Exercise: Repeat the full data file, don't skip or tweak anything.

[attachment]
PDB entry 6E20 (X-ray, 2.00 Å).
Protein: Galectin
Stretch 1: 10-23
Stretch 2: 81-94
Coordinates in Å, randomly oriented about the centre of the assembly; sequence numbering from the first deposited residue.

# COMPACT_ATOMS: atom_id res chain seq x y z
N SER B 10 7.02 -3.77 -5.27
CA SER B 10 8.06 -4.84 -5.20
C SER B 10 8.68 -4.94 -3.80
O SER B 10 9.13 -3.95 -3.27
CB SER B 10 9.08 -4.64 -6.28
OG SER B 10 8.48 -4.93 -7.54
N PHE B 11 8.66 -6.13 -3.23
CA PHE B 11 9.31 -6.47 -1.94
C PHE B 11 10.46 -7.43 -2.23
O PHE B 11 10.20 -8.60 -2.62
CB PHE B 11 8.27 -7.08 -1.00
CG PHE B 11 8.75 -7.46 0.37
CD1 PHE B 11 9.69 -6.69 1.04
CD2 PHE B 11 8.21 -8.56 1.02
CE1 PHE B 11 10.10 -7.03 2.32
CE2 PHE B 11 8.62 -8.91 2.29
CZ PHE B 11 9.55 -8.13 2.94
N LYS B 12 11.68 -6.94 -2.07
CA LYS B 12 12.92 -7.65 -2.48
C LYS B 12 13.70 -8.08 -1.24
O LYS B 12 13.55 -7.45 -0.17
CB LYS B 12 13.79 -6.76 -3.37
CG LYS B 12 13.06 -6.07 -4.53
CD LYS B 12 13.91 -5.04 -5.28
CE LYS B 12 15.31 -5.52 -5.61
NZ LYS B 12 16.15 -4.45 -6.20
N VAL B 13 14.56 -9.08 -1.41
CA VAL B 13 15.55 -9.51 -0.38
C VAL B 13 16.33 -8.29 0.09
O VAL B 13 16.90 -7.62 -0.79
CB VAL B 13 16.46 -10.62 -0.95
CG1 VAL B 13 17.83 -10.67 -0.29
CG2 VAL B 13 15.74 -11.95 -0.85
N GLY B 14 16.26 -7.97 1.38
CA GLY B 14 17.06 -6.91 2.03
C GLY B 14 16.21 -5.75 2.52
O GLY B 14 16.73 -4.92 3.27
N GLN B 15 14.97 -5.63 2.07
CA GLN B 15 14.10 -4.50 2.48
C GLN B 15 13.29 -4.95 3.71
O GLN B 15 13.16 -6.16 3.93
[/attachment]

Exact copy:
PDB entry 6E20 (X-ray, 2.00 Å).
Protein: Galectin
Stretch 1: 10-23
Stretch 2: 81-94
Coordinates in Å, randomly oriented about the centre of the assembly; sequence numbering from the first deposited residue.

# COMPACT_ATOMS: atom_id res chain seq x y z
N SER B 10 7.02 -3.77 -5.27
CA SER B 10 8.06 -4.84 -5.20
C SER B 10 8.68 -4.94 -3.80
O SER B 10 9.13 -3.95 -3.27
CB SER B 10 9.08 -4.64 -6.28
OG SER B 10 8.48 -4.93 -7.54
N PHE B 11 8.66 -6.13 -3.23
CA PHE B 11 9.31 -6.47 -1.94
C PHE B 11 10.46 -7.43 -2.23
O PHE B 11 10.20 -8.60 -2.62
CB PHE B 11 8.27 -7.08 -1.00
CG PHE B 11 8.75 -7.46 0.37
CD1 PHE B 11 9.69 -6.69 1.04
CD2 PHE B 11 8.21 -8.56 1.02
CE1 PHE B 11 10.10 -7.03 2.32
CE2 PHE B 11 8.62 -8.91 2.29
CZ PHE B 11 9.55 -8.13 2.94
N LYS B 12 11.68 -6.94 -2.07
CA LYS B 12 12.92 -7.65 -2.48
C LYS B 12 13.70 -8.08 -1.24
O LYS B 12 13.55 -7.45 -0.17
CB LYS B 12 13.79 -6.76 -3.37
CG LYS B 12 13.06 -6.07 -4.53
CD LYS B 12 13.91 -5.04 -5.28
CE LYS B 12 15.31 -5.52 -5.61
NZ LYS B 12 16.15 -4.45 -6.20
N VAL B 13 14.56 -9.08 -1.41
CA VAL B 13 15.55 -9.51 -0.38
C VAL B 13 16.33 -8.29 0.09
O VAL B 13 16.90 -7.62 -0.79
CB VAL B 13 16.46 -10.62 -0.95
CG1 VAL B 13 17.83 -10.67 -0.29
CG2 VAL B 13 15.74 -11.95 -0.85
N GLY B 14 16.26 -7.97 1.38
CA GLY B 14 17.06 -6.91 2.03
C GLY B 14 16.21 -5.75 2.52
O GLY B 14 16.73 -4.92 3.27
N GLN B 15 14.97 -5.63 2.07
CA GLN B 15 14.10 -4.50 2.48
C GLN B 15 13.29 -4.95 3.71
O GLN B 15 13.16 -6.16 3.93